GPL The GNU General Public License (GNU GPL or simply GPL) is a free software license, originally written by Richard Stallman for the GNU project (a project to create a complete free software operating system). It has since become one of the most popular licenses for free software. The latest version of the license, version 2, was released in 1991. The GNU Lesser General Public License (LGPL), another commonly-used license, is a modified version of the GPL intended for software libraries. The GPL grants the recipients of a computer program the following rights, or "freedoms": n n The freedom to run the program, for any purpose. The freedom to study how the program works, and modify it. (Access to the source code is a precondition for this) The freedom to redistribute copies. The freedom to improve the program, and release the improvements to the public. (Access to the source code is a precondition for this) In contrast, the end-user licenses that come with proprietary software rarely grant the end-user any rights, and even attempt to restrict activities normally permitted by law, such as reverse engineering. The primary difference between the GPL and more "permissive" free software licenses such as the BSD License is that the GPL seeks to ensure that the above freedoms are preserved in copies and in derivative works. It does this using a legal mechanism known as copyleft, invented by Stallman, which requires derivative works of GPL-licensed programs to also be licensed under the GPL. In contrast, BSD-style licenses allow for derivative works to be redistributed as proprietary software.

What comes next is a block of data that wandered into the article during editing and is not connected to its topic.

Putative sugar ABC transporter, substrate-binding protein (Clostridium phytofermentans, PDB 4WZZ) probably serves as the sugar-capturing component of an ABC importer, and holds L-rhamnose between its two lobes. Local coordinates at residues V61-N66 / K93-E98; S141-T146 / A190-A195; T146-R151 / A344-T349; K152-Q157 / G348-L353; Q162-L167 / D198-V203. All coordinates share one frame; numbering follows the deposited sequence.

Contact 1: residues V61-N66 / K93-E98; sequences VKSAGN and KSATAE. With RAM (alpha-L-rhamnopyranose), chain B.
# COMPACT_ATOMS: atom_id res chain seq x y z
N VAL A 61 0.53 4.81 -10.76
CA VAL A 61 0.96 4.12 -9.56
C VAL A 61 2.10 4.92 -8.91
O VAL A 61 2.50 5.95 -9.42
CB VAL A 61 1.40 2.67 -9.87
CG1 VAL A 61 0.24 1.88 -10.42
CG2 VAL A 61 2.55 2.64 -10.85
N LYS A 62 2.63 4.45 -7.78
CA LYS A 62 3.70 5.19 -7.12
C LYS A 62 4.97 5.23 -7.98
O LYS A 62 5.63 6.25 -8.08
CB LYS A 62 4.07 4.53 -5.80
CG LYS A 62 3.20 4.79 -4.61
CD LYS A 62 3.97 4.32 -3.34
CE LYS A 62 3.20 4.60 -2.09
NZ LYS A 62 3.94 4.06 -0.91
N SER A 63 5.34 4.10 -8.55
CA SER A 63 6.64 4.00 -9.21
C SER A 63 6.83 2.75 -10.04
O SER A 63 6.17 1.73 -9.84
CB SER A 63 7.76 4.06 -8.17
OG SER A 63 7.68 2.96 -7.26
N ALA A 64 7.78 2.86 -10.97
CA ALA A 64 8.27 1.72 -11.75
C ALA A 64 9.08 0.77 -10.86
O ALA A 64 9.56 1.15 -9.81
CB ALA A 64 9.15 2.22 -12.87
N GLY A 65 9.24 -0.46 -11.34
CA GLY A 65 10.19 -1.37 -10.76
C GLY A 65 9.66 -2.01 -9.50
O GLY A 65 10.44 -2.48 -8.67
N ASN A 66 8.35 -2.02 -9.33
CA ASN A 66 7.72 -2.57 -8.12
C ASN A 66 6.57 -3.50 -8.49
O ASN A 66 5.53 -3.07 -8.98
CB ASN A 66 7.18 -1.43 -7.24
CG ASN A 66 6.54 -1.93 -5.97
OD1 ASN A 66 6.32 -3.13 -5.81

Creative Commons The Creative Commons is a not-for-profit organization devoted to expanding the range of creative work available for others to legally build upon and share. The Creative Commons website enables copyright holders to grant some of their rights to the public while retaining others, through a variety of licensing and contract schemes, which may include dedication to the public domain or open content licensing terms. The intention is to avoid the problems which current copyright laws create for the sharing of information. The project provides several free licenses that copyright holders can use when they release their works on the web. They also provide RDF/XML metadata that describes the license and the work to make it easier to automatically process and locate licensed works. They also provide a 'Founder's Copyright' contract, intended to re-create the effects of the original U. S. Copyright created by the founders of the U. S. Constitution.